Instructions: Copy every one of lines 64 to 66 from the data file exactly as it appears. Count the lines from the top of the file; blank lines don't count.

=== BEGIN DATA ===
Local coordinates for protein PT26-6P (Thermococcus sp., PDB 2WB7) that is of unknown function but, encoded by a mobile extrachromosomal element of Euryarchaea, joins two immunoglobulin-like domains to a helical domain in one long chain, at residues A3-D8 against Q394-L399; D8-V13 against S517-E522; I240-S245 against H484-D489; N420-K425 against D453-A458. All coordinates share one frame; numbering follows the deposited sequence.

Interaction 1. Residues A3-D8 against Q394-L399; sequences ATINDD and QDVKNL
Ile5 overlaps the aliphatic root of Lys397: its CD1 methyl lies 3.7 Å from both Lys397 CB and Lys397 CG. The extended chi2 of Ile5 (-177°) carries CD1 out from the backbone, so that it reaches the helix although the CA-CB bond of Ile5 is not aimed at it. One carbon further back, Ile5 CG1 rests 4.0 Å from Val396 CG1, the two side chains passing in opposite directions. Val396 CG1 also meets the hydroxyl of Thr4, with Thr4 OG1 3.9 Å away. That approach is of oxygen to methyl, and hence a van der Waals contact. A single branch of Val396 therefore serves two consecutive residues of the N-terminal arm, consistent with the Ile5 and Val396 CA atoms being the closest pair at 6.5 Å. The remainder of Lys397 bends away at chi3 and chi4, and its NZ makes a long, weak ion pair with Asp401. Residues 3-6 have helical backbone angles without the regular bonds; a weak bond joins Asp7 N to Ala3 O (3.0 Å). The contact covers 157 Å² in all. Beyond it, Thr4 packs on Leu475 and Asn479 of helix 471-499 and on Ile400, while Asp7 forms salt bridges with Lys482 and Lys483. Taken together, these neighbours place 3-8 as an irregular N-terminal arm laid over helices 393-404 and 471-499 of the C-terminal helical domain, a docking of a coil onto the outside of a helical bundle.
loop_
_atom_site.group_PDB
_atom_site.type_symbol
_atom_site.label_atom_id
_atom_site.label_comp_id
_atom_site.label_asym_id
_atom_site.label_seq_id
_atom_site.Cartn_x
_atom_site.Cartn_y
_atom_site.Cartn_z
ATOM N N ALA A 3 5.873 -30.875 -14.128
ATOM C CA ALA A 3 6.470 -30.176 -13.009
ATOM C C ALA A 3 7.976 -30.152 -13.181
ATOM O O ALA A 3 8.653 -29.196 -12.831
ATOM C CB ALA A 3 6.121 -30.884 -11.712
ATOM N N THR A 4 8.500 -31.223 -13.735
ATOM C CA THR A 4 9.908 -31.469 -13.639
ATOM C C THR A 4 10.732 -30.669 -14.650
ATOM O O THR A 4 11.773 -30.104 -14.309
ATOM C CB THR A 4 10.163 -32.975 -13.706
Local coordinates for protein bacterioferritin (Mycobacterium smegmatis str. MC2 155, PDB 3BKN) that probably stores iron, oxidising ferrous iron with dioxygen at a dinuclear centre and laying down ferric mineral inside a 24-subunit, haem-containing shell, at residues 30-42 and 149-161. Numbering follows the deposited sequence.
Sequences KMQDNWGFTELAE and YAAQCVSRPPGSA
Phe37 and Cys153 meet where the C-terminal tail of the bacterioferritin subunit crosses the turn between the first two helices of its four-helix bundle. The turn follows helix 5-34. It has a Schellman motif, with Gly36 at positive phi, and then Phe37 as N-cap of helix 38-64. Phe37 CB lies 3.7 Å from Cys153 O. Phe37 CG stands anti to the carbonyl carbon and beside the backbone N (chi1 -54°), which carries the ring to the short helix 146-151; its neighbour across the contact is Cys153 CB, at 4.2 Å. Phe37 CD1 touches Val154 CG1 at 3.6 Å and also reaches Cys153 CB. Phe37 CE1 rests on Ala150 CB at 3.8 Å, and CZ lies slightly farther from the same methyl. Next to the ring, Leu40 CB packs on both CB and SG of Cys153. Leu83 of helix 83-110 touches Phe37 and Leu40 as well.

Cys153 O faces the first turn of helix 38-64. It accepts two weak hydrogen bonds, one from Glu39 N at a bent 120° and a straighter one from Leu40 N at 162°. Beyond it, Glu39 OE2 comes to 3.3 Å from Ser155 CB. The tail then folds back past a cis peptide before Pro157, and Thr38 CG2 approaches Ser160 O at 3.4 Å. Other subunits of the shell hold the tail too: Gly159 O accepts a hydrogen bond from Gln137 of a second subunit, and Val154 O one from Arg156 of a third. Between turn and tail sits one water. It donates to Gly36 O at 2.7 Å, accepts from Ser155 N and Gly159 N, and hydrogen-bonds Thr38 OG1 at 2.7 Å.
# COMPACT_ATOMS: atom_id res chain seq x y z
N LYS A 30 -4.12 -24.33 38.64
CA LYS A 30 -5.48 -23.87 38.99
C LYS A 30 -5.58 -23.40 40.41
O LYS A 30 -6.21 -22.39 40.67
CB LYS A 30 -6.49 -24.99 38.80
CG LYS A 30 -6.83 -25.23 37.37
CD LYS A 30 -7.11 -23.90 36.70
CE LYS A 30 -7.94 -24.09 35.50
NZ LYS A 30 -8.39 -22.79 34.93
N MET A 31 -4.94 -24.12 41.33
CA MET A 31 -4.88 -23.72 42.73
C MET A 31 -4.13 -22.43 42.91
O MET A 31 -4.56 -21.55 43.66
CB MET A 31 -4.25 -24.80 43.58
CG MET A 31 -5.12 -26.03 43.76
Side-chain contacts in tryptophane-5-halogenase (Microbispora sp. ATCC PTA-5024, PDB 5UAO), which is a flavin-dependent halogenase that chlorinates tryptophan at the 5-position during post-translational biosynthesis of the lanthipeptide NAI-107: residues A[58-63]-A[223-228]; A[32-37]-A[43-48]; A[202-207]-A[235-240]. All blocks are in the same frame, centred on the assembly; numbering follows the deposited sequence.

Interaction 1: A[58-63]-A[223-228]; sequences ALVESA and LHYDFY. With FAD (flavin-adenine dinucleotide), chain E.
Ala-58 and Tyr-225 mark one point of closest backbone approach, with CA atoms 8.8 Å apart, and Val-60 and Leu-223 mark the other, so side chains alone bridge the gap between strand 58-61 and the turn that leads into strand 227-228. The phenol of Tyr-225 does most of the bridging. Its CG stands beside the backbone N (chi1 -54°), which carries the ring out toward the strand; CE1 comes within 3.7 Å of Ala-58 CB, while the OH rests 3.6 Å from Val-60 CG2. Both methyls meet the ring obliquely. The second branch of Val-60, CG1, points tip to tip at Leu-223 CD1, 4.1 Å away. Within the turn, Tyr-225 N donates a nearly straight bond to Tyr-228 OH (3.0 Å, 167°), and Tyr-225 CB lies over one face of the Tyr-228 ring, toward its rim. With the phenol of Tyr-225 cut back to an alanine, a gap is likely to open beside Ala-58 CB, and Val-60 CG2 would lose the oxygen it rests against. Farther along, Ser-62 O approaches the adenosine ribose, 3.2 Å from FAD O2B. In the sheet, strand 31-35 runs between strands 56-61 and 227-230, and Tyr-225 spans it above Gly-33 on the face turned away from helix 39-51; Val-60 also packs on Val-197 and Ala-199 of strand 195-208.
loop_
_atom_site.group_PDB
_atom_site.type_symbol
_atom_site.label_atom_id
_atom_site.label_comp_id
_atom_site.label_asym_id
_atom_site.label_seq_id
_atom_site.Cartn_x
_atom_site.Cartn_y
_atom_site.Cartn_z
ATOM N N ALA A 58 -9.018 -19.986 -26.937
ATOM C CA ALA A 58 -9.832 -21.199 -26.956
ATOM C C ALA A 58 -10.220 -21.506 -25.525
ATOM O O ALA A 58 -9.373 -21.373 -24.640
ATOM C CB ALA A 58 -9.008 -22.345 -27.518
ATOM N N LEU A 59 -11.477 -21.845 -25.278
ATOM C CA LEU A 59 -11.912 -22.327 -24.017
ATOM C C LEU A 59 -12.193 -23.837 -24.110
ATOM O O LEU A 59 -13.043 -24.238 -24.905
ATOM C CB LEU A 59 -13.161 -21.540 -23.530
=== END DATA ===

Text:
ATOM C C LEU A 59 -12.193 -23.837 -24.110
ATOM O O LEU A 59 -13.043 -24.238 -24.905
ATOM C CB LEU A 59 -13.161 -21.540 -23.530